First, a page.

• Angelina Joshua: the key subject and collaborator of 'My Grandmother's Lingo' (Photo by Elise Derwin for SBS) (SBS)Source: SBS
Angelina Joshua suffered a shock aneurysm at the age of 23, followed shortly after by the sudden loss of her Grandmother. Surprisingly, it was these two cataclysmic events would set her on her current path, passionately striving to keep her Grandmother’s lingo alive.
Genevieve Dwyer

6 Oct 2016 - 6:57 AM  UPDATED 6 Oct 2016 - 5:12 PM

Hailing from the tiny remote community of Ngukurr in southeast Arnhem Land, Angelina Joshua, 28, is a woman on a mission: to teach, share and preserve the Indigenous language of her people.

Like many young Indigenous people these days, Angelina didn't grow up speaking the traditional language of her elders. Known as Marra, the language has only three fluent-speaking elders remaining in the community and therefore in all of Australia. It's one of the most critically endangered languages in the world.

“The language it’s our identity - culture, totems, countries, and skin names,” Angelina explains. “It’s dying, you know - it’s fading away really slowly.”

It was thanks to her grandmother that Angelina began to take an interest, “I first started to get involved when I was a teenager - my grandmother and uncle were working at the language centre - I was a volunteer.”

Marra could easily fade away altogether were it not for the contribution of the Ngukurr Language Centre, where Angelina, along with her colleagues, is now working full-time to preserve Marra and the seven remaining Indigenous languages of Ngukurr and the surrounding region – all of which are threatened.

While Angelina is now building her multilingual skills every day, there was a time when she could barely cope with one language. After suffering a sudden brain aneurysm at the age of 23, Angelina woke up to find herself in hospital in Adelaide – with no idea where she was.

“Where am I?” she recalls asking the doctors when she woke up.

Angelina basically had to learn speak again - to do everything again, from scratch.

“I was scared I would never walk again, or remember again,” she says. “The way I was talking, it was all over the place.”

After eleven long weeks at Flinders Hospital recuperating, followed by a further stint in rehab, Angelina finally got to head back home to be with her family in Ngukurr, on the Northern Territory’s Roper River.

“When I came home after the aneurysm, I was still sick, my memory was terrible,” Angelina says.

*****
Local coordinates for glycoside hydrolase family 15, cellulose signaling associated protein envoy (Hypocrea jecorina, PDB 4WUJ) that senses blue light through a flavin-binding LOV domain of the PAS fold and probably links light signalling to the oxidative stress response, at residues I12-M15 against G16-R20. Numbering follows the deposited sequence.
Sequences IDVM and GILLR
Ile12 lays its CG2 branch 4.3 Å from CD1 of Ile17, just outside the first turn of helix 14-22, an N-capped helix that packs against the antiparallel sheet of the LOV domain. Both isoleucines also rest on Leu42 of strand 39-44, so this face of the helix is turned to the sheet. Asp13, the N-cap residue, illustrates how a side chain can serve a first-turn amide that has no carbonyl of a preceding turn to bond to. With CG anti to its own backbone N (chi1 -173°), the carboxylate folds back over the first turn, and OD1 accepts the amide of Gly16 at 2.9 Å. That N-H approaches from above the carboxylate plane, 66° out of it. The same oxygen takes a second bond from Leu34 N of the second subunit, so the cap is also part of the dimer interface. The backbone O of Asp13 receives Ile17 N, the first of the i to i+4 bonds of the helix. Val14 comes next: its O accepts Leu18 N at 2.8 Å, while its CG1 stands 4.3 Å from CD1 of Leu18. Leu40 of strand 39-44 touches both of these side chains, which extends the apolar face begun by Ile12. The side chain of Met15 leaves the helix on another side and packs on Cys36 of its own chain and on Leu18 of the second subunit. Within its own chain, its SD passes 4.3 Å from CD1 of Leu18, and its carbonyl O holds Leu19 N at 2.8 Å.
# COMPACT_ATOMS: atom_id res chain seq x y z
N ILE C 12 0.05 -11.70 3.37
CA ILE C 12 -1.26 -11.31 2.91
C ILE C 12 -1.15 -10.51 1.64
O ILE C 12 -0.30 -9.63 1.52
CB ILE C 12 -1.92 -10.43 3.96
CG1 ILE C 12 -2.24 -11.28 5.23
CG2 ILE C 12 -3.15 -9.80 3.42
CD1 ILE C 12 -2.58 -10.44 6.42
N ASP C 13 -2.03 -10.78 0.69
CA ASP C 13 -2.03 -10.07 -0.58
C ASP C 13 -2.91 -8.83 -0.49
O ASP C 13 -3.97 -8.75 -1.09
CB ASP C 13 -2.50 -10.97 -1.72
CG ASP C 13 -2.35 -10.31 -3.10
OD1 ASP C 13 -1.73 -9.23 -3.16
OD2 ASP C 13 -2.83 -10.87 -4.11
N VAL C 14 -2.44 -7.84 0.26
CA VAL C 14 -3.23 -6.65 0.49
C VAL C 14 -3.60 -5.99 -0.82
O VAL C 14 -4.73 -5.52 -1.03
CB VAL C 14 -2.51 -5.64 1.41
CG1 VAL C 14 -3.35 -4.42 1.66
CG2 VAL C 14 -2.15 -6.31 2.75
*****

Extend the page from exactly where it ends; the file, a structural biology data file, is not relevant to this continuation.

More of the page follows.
“I thought I wouldn’t be able to write properly or speak properly again.”

Then a second terrible event occurred.

“I lost my grandmother that day,” says Angelina.

With the tragic loss of a loved one, Angelina realised she’d lost something else significant too.

“She was a very fluent Marra speaker,” Angelina explains.

“It was hard losing her. Then I was like ‘where now am I gonna learn?’”

It drove home the fact that it was up to Angelina to carry on the Marra-speaking line.

“Then I was like ‘it’s my responsibility to learn Marra and teach Marra. That’s what I have to do now.’”

“Teaching!” declares Angelina, is the most important way to make the language live on. “Teaching more kids and getting them involved.”

Now that’s exactly what Angelina is doing as she forms the subject of My Grandmother’s Lingo- the new SBS interactive inspired by the committed Marra advocate’s drive to make her Grandmother’s language live on.

A unique form of interactive storytelling, My Grandmother’s Lingo takes the form of an animated online game that is powered by the voice of the user. Learn and repeat some words of Marra, by copying Angelina’s prompts, and you can make the story progress, while at the same time, helping this ancient Indigenous language live on.


Learn Marra and immerse yourself in My Grandmother’s Lingo here.

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What is My Grandmother's Lingo?
Introducing My Grandmother’s Lingo – a new interactive animation that highlights the plight of Indigenous languages by exploring Aboriginal culture and the endangered Aboriginal language of Marra.
What is language extinction and why should we care?
Almost half of the roughly 6,900 languages spoken around the world today are endangered. Scarily, the rate of extinction is accelerating and there is a whole lot at stake.
Rising music star Kuren lends talents to help preserve Indigenous language
DJ, Producer and the winner of Triple J Unearthed’s 2016 NIMA contest, Curtis Kennedy aka Kuren is just 18-years-old but is already gaining a steady following on the Aussie music scene. Now he’s contributing his talents to a very worthy cause via SBS’s unique new interactive, ‘My Grandmother’s Lingo’.